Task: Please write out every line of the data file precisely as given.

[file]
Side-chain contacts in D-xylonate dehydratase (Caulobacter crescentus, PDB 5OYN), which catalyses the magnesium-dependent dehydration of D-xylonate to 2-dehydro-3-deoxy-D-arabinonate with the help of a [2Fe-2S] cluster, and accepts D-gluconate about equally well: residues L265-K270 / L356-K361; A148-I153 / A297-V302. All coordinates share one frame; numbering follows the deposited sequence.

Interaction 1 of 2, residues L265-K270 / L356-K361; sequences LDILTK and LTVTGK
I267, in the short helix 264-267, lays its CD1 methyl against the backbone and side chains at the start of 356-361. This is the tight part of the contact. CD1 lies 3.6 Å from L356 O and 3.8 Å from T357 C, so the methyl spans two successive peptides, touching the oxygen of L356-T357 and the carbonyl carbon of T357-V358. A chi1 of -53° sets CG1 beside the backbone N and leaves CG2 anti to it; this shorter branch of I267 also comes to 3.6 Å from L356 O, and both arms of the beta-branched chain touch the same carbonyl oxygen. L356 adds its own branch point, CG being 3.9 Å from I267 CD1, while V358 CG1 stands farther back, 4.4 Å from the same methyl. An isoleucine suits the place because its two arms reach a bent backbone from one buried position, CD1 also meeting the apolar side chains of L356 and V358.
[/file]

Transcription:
Side-chain contacts in D-xylonate dehydratase (Caulobacter crescentus, PDB 5OYN), which catalyses the magnesium-dependent dehydration of D-xylonate to 2-dehydro-3-deoxy-D-arabinonate with the help of a [2Fe-2S] cluster, and accepts D-gluconate about equally well: residues L265-K270 / L356-K361; A148-I153 / A297-V302. All coordinates share one frame; numbering follows the deposited sequence.

Interaction 1 of 2, residues L265-K270 / L356-K361; sequences LDILTK and LTVTGK
I267, in the short helix 264-267, lays its CD1 methyl against the backbone and side chains at the start of 356-361. This is the tight part of the contact. CD1 lies 3.6 Å from L356 O and 3.8 Å from T357 C, so the methyl spans two successive peptides, touching the oxygen of L356-T357 and the carbonyl carbon of T357-V358. A chi1 of -53° sets CG1 beside the backbone N and leaves CG2 anti to it; this shorter branch of I267 also comes to 3.6 Å from L356 O, and both arms of the beta-branched chain touch the same carbonyl oxygen. L356 adds its own branch point, CG being 3.9 Å from I267 CD1, while V358 CG1 stands farther back, 4.4 Å from the same methyl. An isoleucine suits the place because its two arms reach a bent backbone from one buried position, CD1 also meeting the apolar side chains of L356 and V358.